A key operating variable in the operation of a catalytic converter is the resistance to diffusion offered by the washcoat. Because of the complex reaction mechanisms and kinetic inhibition terms, the role of diffusion is not inherently obvious, especially on the light-off performance under cold start conditions. Furthermore, the development of effectiveness factor relationships for the rate expressions is challenging. The use of effectiveness factors to model the reactor performance is desirable to reduce the execution time for full converter reactor models, which otherwise would require massive amounts of computer power to run. The development of some effectiveness factor models for the LHHW type kinetics will be presented. This development uses the GPS optimization algorithm used earlier.
More complex mechanistic kinetic models are the next level of development in the modelling of catalytic converters. Such models contain a large number of degrees of freedom, which require special computational methods to deal with. Furthermore, many of the elementary reaction steps lead to stiff systems of equations, which require a robust solution method to solve. Some results obtained for detailed mechanistic models will be presented, and the computation algorithms used will be described.
Mass transport in convection-free electrolytic systems occurs via diffusion and electromigration. Primary electromigration is driven by an encompassing electrical potential gradient often produced by separation of half-cell electrodes. However, variations in the mobility and charge of dissolved ionic species induce the formation of a net solution charge density that drives diffusion potential electromigration. This paper mathematically quantifies the effect of diffusion potential electromigration on mass transport in electrolytic systems.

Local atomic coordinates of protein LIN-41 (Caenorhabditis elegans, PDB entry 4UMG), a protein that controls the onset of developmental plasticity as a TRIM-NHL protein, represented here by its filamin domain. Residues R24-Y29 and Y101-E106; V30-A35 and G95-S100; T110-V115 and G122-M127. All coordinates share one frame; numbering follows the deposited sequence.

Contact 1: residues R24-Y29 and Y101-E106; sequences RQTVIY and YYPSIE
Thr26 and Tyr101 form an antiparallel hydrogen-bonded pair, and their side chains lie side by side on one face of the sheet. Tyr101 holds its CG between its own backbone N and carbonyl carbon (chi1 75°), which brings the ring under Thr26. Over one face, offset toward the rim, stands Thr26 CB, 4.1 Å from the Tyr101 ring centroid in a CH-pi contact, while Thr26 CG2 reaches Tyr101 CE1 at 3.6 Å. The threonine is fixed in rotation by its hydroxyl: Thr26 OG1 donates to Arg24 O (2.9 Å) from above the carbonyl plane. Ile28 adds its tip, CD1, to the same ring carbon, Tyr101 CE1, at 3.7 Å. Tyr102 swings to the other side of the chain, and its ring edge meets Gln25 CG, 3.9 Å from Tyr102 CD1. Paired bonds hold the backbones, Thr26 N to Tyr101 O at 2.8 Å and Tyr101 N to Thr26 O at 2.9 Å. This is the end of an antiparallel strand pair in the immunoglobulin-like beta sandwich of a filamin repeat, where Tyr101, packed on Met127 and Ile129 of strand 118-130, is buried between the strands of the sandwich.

Dynamics of Newtonian fluids that involve chemical reaction and heat transfer offer a highly nonlinear model of flow systems with no uncertainties in the model. The distributed and highly nonlinear nature of the model however offers challenges even in predicting the behavior of such systems. Identification and developing control strategies of such mass and heat transportation is a bigger challenge that is attracting lot of attention currently. The system becomes more complicated in terms of prediction and regulating it to a fixed operating condition when it shows chaotic behavior. Such type of chaotic system can have multiple equilibrium points and may jump suddenly from one state to another without any external influence and may cause the system to show unstable behavior even leading to the shutting down of plants. A convective loop is one such system in which a fluid circulates freely inside a closed circular pipe. The circulating fluid works as a transport media of heat from a source to a sink. First order lumped parameter modeling of this system leads to a set of nonlinear ordinary differential equations (Lorenz type). Depending on Rayleigh number this system can show chaotic behavior. Using nonlinear model predictive control algorithm, control action (perturbation of heating rate from its nominal value) can be calculated to stabilize the system to its equilibrium point. The main target is to study the performance of different nonlinear and linear control. The idea is to develop control strategies based on the simplified lumped parameter models and apply it to distributed models of the system to investigate its robustness for different uncertain conditions like plant-model mismatch.